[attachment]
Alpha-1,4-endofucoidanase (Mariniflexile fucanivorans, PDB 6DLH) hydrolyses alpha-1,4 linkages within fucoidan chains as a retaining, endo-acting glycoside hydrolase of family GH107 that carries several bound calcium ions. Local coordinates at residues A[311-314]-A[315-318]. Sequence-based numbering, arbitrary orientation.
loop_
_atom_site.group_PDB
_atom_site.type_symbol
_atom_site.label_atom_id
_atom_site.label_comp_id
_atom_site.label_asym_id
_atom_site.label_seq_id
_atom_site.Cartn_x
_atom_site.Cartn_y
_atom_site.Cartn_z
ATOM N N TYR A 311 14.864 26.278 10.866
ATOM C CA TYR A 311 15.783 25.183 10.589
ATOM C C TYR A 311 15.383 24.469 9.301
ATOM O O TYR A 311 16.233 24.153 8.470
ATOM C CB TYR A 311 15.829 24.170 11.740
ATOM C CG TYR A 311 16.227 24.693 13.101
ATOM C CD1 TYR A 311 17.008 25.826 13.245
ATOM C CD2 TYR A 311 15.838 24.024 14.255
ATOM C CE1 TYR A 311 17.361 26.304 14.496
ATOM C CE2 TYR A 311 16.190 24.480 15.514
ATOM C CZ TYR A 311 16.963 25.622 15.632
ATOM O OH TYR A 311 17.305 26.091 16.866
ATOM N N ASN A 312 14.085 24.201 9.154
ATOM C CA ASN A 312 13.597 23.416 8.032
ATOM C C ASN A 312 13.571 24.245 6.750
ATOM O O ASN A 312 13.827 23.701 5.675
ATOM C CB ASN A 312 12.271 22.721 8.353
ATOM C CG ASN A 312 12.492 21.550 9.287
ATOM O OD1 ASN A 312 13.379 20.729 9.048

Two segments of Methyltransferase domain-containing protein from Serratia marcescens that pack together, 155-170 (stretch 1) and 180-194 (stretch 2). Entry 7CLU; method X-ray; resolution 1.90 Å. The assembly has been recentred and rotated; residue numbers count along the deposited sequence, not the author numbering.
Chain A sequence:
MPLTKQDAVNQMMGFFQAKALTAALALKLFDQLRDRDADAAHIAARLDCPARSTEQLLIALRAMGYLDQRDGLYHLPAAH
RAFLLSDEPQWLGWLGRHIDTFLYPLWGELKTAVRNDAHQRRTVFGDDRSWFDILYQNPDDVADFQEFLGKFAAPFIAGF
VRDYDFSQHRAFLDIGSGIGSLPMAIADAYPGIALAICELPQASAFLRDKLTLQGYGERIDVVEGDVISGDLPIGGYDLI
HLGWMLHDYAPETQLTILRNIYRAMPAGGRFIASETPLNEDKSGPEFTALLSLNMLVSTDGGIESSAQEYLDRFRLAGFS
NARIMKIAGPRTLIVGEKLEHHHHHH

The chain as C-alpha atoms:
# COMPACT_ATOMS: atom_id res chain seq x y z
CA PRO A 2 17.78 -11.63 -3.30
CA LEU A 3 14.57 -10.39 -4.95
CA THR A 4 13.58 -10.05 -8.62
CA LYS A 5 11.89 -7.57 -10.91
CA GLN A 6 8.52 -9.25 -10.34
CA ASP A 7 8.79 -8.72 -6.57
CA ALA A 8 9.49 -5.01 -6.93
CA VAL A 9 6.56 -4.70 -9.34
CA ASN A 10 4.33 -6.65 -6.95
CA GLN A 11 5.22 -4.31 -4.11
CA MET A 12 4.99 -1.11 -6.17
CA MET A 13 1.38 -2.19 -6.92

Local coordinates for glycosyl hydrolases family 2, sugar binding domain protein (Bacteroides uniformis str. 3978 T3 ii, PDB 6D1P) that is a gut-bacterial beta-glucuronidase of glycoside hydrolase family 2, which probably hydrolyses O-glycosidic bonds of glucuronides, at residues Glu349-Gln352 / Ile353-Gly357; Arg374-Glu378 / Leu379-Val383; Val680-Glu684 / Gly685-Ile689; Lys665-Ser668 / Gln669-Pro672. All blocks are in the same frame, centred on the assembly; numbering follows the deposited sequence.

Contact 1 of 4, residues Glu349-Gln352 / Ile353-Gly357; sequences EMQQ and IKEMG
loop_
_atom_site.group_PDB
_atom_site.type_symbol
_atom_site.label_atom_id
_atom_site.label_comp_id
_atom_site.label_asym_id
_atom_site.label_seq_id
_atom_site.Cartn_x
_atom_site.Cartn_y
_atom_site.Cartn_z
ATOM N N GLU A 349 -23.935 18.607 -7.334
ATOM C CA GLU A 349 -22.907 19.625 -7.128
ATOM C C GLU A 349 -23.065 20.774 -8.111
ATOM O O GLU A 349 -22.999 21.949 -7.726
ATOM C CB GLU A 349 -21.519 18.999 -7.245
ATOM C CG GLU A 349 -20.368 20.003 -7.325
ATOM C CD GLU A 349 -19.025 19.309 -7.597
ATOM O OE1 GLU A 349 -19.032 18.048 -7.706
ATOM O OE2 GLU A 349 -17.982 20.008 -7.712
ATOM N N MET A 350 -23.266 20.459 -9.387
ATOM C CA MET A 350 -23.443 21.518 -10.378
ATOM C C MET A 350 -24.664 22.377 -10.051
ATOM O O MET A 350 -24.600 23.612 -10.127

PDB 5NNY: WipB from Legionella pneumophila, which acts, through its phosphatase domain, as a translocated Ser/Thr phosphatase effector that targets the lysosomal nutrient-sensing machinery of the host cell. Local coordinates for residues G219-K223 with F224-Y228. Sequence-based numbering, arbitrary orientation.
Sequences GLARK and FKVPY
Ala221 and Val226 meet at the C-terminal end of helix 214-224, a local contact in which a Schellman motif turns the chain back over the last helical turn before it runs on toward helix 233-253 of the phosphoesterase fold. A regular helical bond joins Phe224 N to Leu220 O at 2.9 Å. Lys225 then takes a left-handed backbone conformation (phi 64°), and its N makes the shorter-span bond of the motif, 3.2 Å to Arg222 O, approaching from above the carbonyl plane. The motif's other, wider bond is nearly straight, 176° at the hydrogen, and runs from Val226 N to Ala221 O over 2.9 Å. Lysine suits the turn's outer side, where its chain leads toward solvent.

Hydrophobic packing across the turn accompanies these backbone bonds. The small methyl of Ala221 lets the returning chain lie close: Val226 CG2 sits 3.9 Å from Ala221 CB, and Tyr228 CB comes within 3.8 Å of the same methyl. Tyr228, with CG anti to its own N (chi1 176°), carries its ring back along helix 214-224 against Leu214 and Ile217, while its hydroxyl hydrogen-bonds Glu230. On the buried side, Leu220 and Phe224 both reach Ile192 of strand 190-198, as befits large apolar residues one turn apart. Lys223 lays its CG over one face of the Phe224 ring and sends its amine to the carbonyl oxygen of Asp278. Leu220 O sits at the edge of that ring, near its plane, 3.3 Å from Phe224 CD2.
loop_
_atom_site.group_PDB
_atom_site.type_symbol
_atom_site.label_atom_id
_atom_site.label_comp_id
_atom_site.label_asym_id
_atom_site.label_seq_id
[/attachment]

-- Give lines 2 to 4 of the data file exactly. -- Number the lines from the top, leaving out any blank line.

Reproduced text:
loop_
_atom_site.group_PDB
_atom_site.type_symbol